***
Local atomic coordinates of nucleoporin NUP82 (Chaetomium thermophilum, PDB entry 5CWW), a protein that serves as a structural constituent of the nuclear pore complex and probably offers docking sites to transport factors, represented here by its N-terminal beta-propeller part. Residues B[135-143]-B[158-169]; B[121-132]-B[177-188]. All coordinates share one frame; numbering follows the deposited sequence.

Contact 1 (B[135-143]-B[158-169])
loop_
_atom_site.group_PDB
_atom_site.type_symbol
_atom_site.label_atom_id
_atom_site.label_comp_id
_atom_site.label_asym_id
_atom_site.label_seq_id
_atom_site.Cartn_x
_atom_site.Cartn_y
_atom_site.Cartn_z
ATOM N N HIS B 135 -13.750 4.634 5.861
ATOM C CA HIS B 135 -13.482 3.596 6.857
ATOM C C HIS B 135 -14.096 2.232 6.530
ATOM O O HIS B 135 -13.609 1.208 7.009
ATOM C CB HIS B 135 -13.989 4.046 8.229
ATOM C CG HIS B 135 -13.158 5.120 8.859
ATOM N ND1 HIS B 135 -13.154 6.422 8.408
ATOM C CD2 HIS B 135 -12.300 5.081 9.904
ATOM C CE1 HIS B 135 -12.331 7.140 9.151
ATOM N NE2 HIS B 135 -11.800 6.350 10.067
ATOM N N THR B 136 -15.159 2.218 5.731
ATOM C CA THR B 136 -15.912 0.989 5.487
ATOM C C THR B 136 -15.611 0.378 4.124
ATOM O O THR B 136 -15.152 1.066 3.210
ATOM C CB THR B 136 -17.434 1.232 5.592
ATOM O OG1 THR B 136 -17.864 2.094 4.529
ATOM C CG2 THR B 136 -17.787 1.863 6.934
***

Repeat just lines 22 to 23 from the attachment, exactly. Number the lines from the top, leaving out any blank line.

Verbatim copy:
ATOM N NE2 HIS B 135 -11.800 6.350 10.067
ATOM N N THR B 136 -15.159 2.218 5.731